Speaker Offers Students Lesson in Ethical Leadership
CEO Urges Business Honor Society Inductees to Go Well Beyond the Minimum
Now, more than ever, ethical leaders are at a premium in the business world, speaker Todd M. Bluedorn told a recent assembly of UT Dallas School of Management students and guests.
Bluedorn, CEO of heating, cooling and refrigeration company Lennox International, shared this observation at the April 12 induction of new members into the school’s chapter of Beta Gamma Sigma, an international business honor society.
Todd M. Bluedorn
As the keynote speaker and chapter’s honorary inductee, Bluedorn focused on his definition of ethical leadership.
At a baseline level of compliance, he said, ethical leaders don’t lie, cheat or steal. “Don’t lie to your investors; don’t steal from your customers; don’t cheat by unfairly competing with your competitors,” he advised initiates into the group, whose three Greek letters, Beta Gamma Sigma, stand for honor, wisdom and earnestness.
While that baseline is important, Bluedorn said, it represents a “minimum requirement.” At a higher level in leading companies and organizations, ethical leaders demonstrate “selflessness … a belief in the concept of being a servant leader.”
Business leaders “have to be more than ‘coin-operated’ and driven by something other than pure self–interest,” he said, and the self–interests they do have need to be balanced “by an equally strong interest in creating value for shareholders, employees and customers.”
To Bluedorn, ethical leaders also exhibit courage, and a willingness and ability “to speak truth to power.” And they have a capacity for balance, working with empathy and looking “to de-escalate emotions when others are looking to escalate them.”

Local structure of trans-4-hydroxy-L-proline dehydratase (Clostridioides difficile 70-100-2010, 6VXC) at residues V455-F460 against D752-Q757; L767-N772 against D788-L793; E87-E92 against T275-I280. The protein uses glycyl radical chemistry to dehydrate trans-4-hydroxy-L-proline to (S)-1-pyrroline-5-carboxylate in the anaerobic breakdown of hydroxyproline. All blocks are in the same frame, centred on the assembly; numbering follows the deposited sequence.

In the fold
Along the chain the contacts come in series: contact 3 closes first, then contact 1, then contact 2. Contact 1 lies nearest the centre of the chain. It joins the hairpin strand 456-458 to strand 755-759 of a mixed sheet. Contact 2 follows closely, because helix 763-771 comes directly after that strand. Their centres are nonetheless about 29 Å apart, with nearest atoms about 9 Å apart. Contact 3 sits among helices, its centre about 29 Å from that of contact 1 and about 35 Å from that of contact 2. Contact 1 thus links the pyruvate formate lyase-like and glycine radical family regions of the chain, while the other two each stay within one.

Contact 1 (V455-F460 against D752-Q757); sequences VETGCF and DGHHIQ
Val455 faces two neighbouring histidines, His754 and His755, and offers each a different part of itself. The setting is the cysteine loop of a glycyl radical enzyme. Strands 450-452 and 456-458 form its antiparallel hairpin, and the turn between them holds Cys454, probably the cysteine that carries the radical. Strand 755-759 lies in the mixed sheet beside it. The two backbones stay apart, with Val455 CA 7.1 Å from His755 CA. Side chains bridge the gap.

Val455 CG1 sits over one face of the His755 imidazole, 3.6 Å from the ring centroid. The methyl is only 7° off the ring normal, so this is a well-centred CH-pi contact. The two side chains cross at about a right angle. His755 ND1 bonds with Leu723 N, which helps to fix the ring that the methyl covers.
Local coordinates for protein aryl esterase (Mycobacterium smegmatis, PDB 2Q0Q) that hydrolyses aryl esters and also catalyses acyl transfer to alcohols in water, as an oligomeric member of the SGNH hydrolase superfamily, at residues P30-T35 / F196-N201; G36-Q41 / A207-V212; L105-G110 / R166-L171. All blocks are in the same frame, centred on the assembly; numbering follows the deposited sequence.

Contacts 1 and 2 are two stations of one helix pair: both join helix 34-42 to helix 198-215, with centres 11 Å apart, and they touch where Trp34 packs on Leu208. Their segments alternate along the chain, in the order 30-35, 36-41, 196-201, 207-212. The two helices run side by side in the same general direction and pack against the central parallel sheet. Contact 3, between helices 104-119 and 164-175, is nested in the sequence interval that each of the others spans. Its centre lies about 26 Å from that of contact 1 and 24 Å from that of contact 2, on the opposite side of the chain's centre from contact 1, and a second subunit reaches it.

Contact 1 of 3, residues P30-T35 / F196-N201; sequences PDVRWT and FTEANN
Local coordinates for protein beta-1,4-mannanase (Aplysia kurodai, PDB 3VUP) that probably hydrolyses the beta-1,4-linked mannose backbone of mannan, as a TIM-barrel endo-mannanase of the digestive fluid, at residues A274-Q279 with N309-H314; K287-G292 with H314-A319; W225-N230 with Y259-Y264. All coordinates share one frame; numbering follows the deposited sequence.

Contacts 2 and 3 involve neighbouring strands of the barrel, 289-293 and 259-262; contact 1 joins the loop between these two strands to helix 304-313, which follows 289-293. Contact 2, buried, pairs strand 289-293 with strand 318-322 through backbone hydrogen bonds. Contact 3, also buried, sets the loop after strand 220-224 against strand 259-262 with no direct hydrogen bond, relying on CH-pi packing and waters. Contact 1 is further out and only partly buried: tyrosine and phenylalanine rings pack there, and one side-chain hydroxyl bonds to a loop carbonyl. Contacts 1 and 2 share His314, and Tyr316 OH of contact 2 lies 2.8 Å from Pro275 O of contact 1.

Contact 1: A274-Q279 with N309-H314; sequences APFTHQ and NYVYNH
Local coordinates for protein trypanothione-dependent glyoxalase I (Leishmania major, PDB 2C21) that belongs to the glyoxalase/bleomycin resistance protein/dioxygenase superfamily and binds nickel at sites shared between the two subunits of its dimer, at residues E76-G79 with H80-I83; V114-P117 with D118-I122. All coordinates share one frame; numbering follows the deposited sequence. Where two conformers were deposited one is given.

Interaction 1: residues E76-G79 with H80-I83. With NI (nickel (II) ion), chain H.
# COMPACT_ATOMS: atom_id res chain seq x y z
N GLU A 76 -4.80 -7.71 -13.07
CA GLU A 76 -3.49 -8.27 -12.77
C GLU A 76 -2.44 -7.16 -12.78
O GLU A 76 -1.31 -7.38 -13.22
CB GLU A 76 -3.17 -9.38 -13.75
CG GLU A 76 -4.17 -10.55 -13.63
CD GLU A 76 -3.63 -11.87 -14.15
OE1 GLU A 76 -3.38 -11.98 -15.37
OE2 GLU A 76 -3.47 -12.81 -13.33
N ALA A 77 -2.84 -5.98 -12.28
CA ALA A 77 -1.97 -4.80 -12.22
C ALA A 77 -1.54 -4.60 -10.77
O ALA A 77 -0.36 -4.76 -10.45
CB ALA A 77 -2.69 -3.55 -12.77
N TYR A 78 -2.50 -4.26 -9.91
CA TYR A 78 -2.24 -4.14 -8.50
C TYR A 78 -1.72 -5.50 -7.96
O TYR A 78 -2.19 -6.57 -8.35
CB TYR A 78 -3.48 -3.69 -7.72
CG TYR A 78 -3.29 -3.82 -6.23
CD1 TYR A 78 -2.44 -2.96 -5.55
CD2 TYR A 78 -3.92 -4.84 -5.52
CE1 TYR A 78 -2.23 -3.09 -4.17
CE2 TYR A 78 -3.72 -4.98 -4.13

In introducing Bluedorn, past chapter president and School of Management Professor Constantine Konstans called him “an outstanding leader and role model.”
A West Point undergraduate who subsequently served five years in the Army as a combat engineer officer and Ranger, Bluedorn later earned an MBA from Harvard University. He served in senior management posts at companies such as Otis Elevator and Carrier Corporation before being appointed CEO at Richardson-based Lennox in 2007.
Bluedorn began his speech by congratulating his fellow inductees and pointing out the high standards for Beta Gamma Sigma, which serves programs accredited by AACSB International — The Association to Advance Collegiate Schools of Business. Only undergraduate juniors and seniors ranking in the top 10 percent of their class, and graduate and doctoral students with a 3.85 grade–point average are invited to join.
“This is extremely competitive,” chapter president Monica Powell, a School of Management associate dean, told the inductees. “All of you went above the bar.”
In all, the chapter welcomed 106 new members besides Bluedorn, 43 of whom attended the ceremony.
School of Management Dean Hasan Pirkul (center) congratulated senior Katerina Mackiewicz (left) and junior Renata Guerra at a reception that followed the Beta Gamma Sigma induction ceremony.
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